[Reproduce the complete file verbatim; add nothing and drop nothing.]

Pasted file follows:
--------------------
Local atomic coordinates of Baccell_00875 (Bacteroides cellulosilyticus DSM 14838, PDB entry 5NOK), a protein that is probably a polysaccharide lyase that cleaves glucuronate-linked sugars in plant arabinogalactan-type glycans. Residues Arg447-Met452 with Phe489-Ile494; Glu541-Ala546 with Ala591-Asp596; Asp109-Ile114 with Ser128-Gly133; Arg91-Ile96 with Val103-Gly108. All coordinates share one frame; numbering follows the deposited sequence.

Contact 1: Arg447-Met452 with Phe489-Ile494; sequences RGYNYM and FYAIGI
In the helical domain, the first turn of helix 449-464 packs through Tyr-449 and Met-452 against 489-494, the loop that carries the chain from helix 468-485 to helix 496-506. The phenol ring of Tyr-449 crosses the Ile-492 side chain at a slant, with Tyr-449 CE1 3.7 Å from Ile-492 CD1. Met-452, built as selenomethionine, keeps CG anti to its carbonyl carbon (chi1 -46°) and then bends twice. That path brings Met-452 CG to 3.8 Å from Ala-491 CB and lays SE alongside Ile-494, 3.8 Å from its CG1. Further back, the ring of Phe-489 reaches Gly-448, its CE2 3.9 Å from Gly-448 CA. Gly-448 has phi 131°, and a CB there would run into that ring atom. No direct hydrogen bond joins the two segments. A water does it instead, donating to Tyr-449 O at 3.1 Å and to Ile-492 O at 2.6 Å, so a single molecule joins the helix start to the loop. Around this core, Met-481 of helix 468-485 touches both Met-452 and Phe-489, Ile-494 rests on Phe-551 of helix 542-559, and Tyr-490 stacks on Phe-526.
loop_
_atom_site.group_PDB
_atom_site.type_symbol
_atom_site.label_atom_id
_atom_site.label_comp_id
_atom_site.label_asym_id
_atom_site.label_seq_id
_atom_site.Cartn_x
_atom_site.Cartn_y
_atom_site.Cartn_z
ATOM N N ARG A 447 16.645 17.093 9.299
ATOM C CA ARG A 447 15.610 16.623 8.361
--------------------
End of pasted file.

Local atomic coordinates of Baccell_00875 (Bacteroides cellulosilyticus DSM 14838, PDB entry 5NOK), a protein that is probably a polysaccharide lyase that cleaves glucuronate-linked sugars in plant arabinogalactan-type glycans. Residues Arg447-Met452 with Phe489-Ile494; Glu541-Ala546 with Ala591-Asp596; Asp109-Ile114 with Ser128-Gly133; Arg91-Ile96 with Val103-Gly108. All coordinates share one frame; numbering follows the deposited sequence.

Contact 1: Arg447-Met452 with Phe489-Ile494; sequences RGYNYM and FYAIGI
In the helical domain, the first turn of helix 449-464 packs through Tyr-449 and Met-452 against 489-494, the loop that carries the chain from helix 468-485 to helix 496-506. The phenol ring of Tyr-449 crosses the Ile-492 side chain at a slant, with Tyr-449 CE1 3.7 Å from Ile-492 CD1. Met-452, built as selenomethionine, keeps CG anti to its carbonyl carbon (chi1 -46°) and then bends twice. That path brings Met-452 CG to 3.8 Å from Ala-491 CB and lays SE alongside Ile-494, 3.8 Å from its CG1. Further back, the ring of Phe-489 reaches Gly-448, its CE2 3.9 Å from Gly-448 CA. Gly-448 has phi 131°, and a CB there would run into that ring atom. No direct hydrogen bond joins the two segments. A water does it instead, donating to Tyr-449 O at 3.1 Å and to Ile-492 O at 2.6 Å, so a single molecule joins the helix start to the loop. Around this core, Met-481 of helix 468-485 touches both Met-452 and Phe-489, Ile-494 rests on Phe-551 of helix 542-559, and Tyr-490 stacks on Phe-526.
loop_
_atom_site.group_PDB
_atom_site.type_symbol
_atom_site.label_atom_id
_atom_site.label_comp_id
_atom_site.label_asym_id
_atom_site.label_seq_id
_atom_site.Cartn_x
_atom_site.Cartn_y
_atom_site.Cartn_z
ATOM N N ARG A 447 16.645 17.093 9.299
ATOM C CA ARG A 447 15.610 16.623 8.361